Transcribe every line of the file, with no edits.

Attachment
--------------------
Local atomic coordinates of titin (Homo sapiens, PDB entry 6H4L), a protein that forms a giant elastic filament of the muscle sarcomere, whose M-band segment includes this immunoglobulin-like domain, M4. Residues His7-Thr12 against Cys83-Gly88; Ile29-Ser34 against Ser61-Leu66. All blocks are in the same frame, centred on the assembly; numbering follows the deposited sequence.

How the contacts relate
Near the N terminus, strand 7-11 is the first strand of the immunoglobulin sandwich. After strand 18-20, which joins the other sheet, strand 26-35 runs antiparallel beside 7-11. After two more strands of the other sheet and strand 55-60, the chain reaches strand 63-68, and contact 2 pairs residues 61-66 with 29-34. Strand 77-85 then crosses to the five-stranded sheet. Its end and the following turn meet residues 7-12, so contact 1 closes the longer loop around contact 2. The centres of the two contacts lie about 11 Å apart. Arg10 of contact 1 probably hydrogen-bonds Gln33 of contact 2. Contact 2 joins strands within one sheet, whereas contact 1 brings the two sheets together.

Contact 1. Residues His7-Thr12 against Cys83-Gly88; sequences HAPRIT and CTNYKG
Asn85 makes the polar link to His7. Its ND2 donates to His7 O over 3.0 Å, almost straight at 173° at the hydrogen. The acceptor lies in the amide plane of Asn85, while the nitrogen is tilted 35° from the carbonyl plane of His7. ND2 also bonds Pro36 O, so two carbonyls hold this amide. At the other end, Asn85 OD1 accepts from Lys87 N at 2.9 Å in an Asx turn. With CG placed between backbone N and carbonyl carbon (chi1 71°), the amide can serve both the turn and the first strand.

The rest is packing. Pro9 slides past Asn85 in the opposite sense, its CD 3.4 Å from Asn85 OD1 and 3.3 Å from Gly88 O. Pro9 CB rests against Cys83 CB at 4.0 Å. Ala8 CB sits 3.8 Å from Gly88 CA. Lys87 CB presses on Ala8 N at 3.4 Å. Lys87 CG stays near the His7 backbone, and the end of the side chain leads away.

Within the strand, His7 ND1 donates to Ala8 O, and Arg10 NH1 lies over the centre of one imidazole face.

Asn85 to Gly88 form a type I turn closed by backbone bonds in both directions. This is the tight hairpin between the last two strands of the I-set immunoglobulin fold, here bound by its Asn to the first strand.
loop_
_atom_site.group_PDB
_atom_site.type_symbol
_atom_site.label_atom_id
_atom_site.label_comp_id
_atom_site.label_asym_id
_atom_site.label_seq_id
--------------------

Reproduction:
Local atomic coordinates of titin (Homo sapiens, PDB entry 6H4L), a protein that forms a giant elastic filament of the muscle sarcomere, whose M-band segment includes this immunoglobulin-like domain, M4. Residues His7-Thr12 against Cys83-Gly88; Ile29-Ser34 against Ser61-Leu66. All blocks are in the same frame, centred on the assembly; numbering follows the deposited sequence.

How the contacts relate
Near the N terminus, strand 7-11 is the first strand of the immunoglobulin sandwich. After strand 18-20, which joins the other sheet, strand 26-35 runs antiparallel beside 7-11. After two more strands of the other sheet and strand 55-60, the chain reaches strand 63-68, and contact 2 pairs residues 61-66 with 29-34. Strand 77-85 then crosses to the five-stranded sheet. Its end and the following turn meet residues 7-12, so contact 1 closes the longer loop around contact 2. The centres of the two contacts lie about 11 Å apart. Arg10 of contact 1 probably hydrogen-bonds Gln33 of contact 2. Contact 2 joins strands within one sheet, whereas contact 1 brings the two sheets together.

Contact 1. Residues His7-Thr12 against Cys83-Gly88; sequences HAPRIT and CTNYKG
Asn85 makes the polar link to His7. Its ND2 donates to His7 O over 3.0 Å, almost straight at 173° at the hydrogen. The acceptor lies in the amide plane of Asn85, while the nitrogen is tilted 35° from the carbonyl plane of His7. ND2 also bonds Pro36 O, so two carbonyls hold this amide. At the other end, Asn85 OD1 accepts from Lys87 N at 2.9 Å in an Asx turn. With CG placed between backbone N and carbonyl carbon (chi1 71°), the amide can serve both the turn and the first strand.

The rest is packing. Pro9 slides past Asn85 in the opposite sense, its CD 3.4 Å from Asn85 OD1 and 3.3 Å from Gly88 O. Pro9 CB rests against Cys83 CB at 4.0 Å. Ala8 CB sits 3.8 Å from Gly88 CA. Lys87 CB presses on Ala8 N at 3.4 Å. Lys87 CG stays near the His7 backbone, and the end of the side chain leads away.

Within the strand, His7 ND1 donates to Ala8 O, and Arg10 NH1 lies over the centre of one imidazole face.

Asn85 to Gly88 form a type I turn closed by backbone bonds in both directions. This is the tight hairpin between the last two strands of the I-set immunoglobulin fold, here bound by its Asn to the first strand.
loop_
_atom_site.group_PDB
_atom_site.type_symbol
_atom_site.label_atom_id
_atom_site.label_comp_id
_atom_site.label_asym_id
_atom_site.label_seq_id